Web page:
How Brazil shuns its main trading partners

. Nov 09, 2020
biden bolsonaro "Make Brazil Great Again." Jair Bolsonaro and U.S. National Security Advisor Robert O'Brien. Photo: Marcos Corrêa/PR

This newsletter is for PREMIUM and STANDARD subscribers only. Become one now!

This week, we talk about the state of relations between Brazil’s Bolsonaro and U.S. President-elect Joe Biden. And what banks’ earnings reports say about the economy.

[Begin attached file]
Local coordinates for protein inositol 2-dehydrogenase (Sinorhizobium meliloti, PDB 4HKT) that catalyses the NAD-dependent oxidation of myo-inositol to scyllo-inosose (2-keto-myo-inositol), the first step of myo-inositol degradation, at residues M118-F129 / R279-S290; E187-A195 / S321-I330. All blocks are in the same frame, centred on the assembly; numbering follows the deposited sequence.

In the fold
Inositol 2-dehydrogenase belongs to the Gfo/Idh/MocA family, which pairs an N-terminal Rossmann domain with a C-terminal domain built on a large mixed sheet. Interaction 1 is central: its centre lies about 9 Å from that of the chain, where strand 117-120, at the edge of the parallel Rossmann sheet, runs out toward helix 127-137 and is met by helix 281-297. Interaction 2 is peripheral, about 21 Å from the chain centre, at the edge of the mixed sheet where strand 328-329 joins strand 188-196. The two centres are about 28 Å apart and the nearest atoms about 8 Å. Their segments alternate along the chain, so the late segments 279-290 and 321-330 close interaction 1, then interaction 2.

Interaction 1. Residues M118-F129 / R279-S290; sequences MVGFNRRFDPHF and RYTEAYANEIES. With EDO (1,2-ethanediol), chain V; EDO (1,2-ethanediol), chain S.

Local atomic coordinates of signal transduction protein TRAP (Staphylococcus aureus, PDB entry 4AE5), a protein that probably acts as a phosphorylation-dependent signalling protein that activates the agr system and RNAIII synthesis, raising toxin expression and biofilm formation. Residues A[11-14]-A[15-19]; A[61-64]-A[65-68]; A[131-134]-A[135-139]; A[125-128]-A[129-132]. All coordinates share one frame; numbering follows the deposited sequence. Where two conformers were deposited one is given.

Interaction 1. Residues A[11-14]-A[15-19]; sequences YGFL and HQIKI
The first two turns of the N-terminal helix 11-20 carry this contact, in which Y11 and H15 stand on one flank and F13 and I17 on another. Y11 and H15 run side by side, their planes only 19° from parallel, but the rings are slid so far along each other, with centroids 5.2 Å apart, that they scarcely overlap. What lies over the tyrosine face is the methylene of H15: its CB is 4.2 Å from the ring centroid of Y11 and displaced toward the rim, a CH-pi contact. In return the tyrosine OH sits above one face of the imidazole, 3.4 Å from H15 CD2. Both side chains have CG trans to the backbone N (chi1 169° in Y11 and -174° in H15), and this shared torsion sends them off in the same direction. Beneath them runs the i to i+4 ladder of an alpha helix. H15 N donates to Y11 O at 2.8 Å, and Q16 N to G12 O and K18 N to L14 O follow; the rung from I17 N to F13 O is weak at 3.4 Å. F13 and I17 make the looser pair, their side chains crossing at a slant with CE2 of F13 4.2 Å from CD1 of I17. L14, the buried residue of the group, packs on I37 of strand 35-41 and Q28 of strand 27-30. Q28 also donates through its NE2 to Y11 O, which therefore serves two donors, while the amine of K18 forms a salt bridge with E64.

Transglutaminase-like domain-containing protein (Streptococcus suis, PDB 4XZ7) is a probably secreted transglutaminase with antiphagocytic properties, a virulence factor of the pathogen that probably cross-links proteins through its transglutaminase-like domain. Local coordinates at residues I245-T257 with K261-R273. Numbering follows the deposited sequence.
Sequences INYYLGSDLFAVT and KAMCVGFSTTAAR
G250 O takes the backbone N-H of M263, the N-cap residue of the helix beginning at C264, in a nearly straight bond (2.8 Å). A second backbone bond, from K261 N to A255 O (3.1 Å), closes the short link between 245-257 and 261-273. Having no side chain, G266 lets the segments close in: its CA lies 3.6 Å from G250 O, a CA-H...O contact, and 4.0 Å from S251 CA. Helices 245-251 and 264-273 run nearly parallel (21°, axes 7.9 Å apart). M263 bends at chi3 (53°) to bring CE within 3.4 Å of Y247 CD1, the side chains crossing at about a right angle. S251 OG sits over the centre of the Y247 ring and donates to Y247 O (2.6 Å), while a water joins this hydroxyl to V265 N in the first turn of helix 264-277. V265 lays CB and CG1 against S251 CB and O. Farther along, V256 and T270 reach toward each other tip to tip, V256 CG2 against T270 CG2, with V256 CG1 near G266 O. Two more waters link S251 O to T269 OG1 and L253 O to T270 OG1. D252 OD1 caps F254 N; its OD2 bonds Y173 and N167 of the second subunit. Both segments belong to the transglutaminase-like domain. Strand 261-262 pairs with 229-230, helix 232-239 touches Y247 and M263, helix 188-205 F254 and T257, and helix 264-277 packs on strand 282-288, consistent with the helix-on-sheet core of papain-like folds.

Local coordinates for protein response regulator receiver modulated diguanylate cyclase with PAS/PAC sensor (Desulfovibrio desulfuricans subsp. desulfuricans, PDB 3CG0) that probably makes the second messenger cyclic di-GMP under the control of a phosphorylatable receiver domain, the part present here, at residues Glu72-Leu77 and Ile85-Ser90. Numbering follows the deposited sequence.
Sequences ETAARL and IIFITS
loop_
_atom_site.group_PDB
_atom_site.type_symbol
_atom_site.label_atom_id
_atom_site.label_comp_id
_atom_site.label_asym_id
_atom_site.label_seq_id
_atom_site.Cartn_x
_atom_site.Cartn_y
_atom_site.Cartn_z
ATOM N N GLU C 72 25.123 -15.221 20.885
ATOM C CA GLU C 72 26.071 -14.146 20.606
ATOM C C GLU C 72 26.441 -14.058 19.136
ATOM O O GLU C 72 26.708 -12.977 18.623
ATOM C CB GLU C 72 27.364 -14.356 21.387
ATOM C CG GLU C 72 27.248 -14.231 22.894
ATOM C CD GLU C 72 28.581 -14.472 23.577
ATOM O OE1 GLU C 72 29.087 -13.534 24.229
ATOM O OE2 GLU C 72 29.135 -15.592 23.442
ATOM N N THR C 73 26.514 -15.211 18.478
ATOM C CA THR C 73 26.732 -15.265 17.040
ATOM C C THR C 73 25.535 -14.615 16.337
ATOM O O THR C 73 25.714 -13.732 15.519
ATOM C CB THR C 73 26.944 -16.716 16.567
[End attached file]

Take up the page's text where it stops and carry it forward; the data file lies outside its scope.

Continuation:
Bolsonaro keeps mum about Biden win

After days of a drawn-out counting process in key states, American TV networks finally called the U.S. presidential election on Saturday,